PublicationThe missing links: Discovering hidden same-as links among a billion of triples( 2010)
;Papadakis, G. ;Demartini, G. ;Fankhauser, P.Kärger, P.The Semantic Web is constantly gaining momentum, as more and more Web sites and content providers adopt its principles. At the core of these principles lies the Linked Data movement, which demands that data on the Web shall be annotated and linked among different sources, instead of being isolated in data silos. In order to materialize this vision of a web of semantics, existing resource identifiers should be reused and shared between different Web sites. This is not always the case with the current state of the Semantic Web, since multiple identifiers are, more often than not, redundantly introduced for the same resources. In this paper we introduce a novel approach to automatically detect redundant identifiers solely by matching the URIs of information resources. The approach, based on a common pattern among Semantic Web URIs, provides a simple and practical method for duplicate detection. We apply this method on a large snapshot of the current Semantic Web comprising 1.15 billion statements and estimate the number of hidden duplicates in it. The outcomes of our experiments confirm the effectiveness as well as the efficiency of our method, and suggest that URI matching can be used as a scalable filter for discovering implicit same-as links.
PublicationFrom cognitive compatibility to the disappearing computer: Experience design for smart environments( 2008)Streitz, N.The objective of this keynote talk is to present selected visions of ambient and ubiquitous computing based on the notion of the disappearing computer and to reflect on the resulting challenges for designing experiences in future smart environments. It is a human-centred approach exploiting the affordances of real objects by augmenting their physical properties with the potential of computer-based support. In this approach, the computer "disappears" and is almost "invisible" but its functionality is ubiquitously available and provides new forms of interaction, communication and collaboration. In summary: the world around us is the interface to information and for conveying experiences.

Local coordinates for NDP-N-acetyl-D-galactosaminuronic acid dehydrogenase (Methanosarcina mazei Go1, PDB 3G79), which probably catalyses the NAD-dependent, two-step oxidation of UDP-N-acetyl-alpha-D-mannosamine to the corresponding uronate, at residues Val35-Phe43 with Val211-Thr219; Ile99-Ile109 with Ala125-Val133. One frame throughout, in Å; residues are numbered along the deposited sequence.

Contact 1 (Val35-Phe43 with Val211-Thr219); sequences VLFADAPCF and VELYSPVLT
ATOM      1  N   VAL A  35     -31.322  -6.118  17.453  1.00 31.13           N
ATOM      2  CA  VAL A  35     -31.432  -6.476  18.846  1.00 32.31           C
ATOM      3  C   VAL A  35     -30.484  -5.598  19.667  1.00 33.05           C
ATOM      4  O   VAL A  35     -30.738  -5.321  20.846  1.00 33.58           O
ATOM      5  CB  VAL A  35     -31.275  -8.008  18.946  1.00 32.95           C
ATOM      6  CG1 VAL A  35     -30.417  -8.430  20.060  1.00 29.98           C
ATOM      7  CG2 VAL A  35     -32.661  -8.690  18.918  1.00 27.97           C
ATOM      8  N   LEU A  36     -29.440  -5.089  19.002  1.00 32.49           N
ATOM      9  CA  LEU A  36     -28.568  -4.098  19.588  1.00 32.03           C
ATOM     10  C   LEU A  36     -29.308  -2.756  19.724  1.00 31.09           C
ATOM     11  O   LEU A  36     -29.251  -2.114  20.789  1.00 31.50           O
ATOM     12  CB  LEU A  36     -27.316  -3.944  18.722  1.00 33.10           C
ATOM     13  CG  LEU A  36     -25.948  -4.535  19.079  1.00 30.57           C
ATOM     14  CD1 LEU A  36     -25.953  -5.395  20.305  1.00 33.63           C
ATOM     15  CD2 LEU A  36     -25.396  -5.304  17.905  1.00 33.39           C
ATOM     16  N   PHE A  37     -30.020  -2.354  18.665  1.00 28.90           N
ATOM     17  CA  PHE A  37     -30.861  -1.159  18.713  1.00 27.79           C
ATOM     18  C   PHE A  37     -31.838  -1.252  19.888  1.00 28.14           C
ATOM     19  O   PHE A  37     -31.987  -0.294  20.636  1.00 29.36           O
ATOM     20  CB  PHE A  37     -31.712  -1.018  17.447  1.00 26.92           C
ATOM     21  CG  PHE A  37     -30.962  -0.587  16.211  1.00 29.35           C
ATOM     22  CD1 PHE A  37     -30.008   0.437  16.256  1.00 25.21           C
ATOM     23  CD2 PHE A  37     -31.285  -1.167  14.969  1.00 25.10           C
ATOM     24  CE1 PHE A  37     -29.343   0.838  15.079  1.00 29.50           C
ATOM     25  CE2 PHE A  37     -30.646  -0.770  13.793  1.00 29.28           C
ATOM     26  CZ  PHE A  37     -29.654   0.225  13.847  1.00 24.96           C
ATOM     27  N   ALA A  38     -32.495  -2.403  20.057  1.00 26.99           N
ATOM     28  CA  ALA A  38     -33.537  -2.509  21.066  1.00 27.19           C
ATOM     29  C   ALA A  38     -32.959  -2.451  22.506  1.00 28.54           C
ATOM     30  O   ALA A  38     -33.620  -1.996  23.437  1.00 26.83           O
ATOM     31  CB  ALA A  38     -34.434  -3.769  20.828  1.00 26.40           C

PublicationContext-oriented communication and the design of computer-supported discursive learning( 2008)
;Herrmann, T.Kienle, A.Computer-supported discursive learning (CSDL) systems for the support of asynchronous discursive learning need to fulfil specific socio-technical conditions. To understand these conditions, we employed design experiments combining aspects of communication theory, empirical findings, and continuous improvement of the investigated prototypes. Our theoretical perspective starts with a context-oriented model of communication which is-as a result of the experiments-extended by including the role of a third-party such as a facilitator. The theory-driven initial design requirements lead to the CSCL-prototype, KOLUMBUS, emphasizing the role of annotations. In KOLUMBUS, annotations can be immediately embedded in their context of learning material. Practical experience with the prototype in five cases reveals possibilities for implementing improvements and observing their impact. On this basis, we provide guidelines for the design of CSDL systems that focus on the support of asyn chronous discursive learning.